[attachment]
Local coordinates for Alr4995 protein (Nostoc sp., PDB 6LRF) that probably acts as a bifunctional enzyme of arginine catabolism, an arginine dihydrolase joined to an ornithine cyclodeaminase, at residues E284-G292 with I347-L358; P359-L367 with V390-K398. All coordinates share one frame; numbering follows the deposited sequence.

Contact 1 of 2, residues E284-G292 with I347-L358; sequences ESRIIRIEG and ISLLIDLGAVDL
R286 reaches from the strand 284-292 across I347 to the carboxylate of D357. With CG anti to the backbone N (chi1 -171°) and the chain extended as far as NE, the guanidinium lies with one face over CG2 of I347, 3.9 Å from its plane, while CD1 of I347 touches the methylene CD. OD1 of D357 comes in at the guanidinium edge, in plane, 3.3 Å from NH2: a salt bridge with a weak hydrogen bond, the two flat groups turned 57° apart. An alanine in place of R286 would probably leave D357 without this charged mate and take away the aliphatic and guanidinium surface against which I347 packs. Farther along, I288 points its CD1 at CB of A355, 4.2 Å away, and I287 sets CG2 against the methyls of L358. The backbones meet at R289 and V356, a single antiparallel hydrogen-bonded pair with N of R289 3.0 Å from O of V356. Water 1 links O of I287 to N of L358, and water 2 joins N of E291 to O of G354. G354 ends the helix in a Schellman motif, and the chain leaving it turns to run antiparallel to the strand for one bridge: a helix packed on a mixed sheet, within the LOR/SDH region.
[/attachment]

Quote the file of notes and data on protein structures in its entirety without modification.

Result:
Local coordinates for Alr4995 protein (Nostoc sp., PDB 6LRF) that probably acts as a bifunctional enzyme of arginine catabolism, an arginine dihydrolase joined to an ornithine cyclodeaminase, at residues E284-G292 with I347-L358; P359-L367 with V390-K398. All coordinates share one frame; numbering follows the deposited sequence.

Contact 1 of 2, residues E284-G292 with I347-L358; sequences ESRIIRIEG and ISLLIDLGAVDL
R286 reaches from the strand 284-292 across I347 to the carboxylate of D357. With CG anti to the backbone N (chi1 -171°) and the chain extended as far as NE, the guanidinium lies with one face over CG2 of I347, 3.9 Å from its plane, while CD1 of I347 touches the methylene CD. OD1 of D357 comes in at the guanidinium edge, in plane, 3.3 Å from NH2: a salt bridge with a weak hydrogen bond, the two flat groups turned 57° apart. An alanine in place of R286 would probably leave D357 without this charged mate and take away the aliphatic and guanidinium surface against which I347 packs. Farther along, I288 points its CD1 at CB of A355, 4.2 Å away, and I287 sets CG2 against the methyls of L358. The backbones meet at R289 and V356, a single antiparallel hydrogen-bonded pair with N of R289 3.0 Å from O of V356. Water 1 links O of I287 to N of L358, and water 2 joins N of E291 to O of G354. G354 ends the helix in a Schellman motif, and the chain leaving it turns to run antiparallel to the strand for one bridge: a helix packed on a mixed sheet, within the LOR/SDH region.